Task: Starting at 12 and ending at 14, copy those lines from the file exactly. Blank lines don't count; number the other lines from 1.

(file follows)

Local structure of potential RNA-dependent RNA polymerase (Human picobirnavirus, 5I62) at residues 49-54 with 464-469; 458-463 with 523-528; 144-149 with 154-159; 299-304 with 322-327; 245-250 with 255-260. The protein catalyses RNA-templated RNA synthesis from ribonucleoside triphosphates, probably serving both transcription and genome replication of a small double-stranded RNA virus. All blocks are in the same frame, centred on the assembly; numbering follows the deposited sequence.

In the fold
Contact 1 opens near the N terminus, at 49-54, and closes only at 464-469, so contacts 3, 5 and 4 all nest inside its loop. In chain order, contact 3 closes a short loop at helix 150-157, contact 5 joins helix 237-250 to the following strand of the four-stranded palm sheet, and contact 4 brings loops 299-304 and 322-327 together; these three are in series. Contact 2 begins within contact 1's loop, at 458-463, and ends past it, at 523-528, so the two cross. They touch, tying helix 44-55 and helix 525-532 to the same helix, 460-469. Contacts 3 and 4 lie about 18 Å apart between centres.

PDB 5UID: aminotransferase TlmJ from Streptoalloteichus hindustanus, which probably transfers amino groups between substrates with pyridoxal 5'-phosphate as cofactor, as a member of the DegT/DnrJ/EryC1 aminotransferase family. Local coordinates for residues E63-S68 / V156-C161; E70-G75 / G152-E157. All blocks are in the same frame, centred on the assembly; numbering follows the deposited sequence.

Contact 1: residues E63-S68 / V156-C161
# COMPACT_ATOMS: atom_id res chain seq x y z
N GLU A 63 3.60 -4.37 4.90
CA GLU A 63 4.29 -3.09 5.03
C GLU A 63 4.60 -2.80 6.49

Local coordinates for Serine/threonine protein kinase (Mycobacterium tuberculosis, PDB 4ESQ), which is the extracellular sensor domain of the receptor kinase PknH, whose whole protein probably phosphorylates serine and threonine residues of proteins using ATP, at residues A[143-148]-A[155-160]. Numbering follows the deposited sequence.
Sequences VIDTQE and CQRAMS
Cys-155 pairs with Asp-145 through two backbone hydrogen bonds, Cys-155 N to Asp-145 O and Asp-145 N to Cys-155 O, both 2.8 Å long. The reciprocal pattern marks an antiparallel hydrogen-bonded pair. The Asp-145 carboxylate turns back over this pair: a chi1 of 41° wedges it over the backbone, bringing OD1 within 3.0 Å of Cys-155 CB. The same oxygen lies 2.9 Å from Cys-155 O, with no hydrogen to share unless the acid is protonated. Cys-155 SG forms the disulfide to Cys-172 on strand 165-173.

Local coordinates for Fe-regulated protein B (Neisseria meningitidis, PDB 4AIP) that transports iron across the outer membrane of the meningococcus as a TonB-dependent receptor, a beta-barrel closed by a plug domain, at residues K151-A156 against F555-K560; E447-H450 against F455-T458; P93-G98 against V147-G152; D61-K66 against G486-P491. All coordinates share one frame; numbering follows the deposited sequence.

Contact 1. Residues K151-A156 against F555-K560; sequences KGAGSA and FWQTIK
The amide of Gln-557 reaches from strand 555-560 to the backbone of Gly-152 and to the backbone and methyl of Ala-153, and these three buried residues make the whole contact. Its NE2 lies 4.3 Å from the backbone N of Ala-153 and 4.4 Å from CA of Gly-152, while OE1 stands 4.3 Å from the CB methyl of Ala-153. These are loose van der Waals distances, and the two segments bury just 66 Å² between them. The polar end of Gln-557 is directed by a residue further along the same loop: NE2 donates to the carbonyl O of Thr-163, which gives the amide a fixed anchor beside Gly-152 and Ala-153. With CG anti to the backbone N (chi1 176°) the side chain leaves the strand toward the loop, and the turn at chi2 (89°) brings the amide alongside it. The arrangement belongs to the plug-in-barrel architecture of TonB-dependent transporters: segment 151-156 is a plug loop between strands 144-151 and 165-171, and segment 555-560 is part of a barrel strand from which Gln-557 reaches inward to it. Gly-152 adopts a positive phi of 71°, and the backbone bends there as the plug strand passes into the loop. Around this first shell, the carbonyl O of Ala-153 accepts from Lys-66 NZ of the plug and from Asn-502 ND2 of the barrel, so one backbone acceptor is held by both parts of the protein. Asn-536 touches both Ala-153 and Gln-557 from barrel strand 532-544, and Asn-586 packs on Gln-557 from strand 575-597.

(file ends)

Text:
Cys-155 pairs with Asp-145 through two backbone hydrogen bonds, Cys-155 N to Asp-145 O and Asp-145 N to Cys-155 O, both 2.8 Å long. The reciprocal pattern marks an antiparallel hydrogen-bonded pair. The Asp-145 carboxylate turns back over this pair: a chi1 of 41° wedges it over the backbone, bringing OD1 within 3.0 Å of Cys-155 CB. The same oxygen lies 2.9 Å from Cys-155 O, with no hydrogen to share unless the acid is protonated. Cys-155 SG forms the disulfide to Cys-172 on strand 165-173.

Local coordinates for Fe-regulated protein B (Neisseria meningitidis, PDB 4AIP) that transports iron across the outer membrane of the meningococcus as a TonB-dependent receptor, a beta-barrel closed by a plug domain, at residues K151-A156 against F555-K560; E447-H450 against F455-T458; P93-G98 against V147-G152; D61-K66 against G486-P491. All coordinates share one frame; numbering follows the deposited sequence.

Contact 1. Residues K151-A156 against F555-K560; sequences KGAGSA and FWQTIK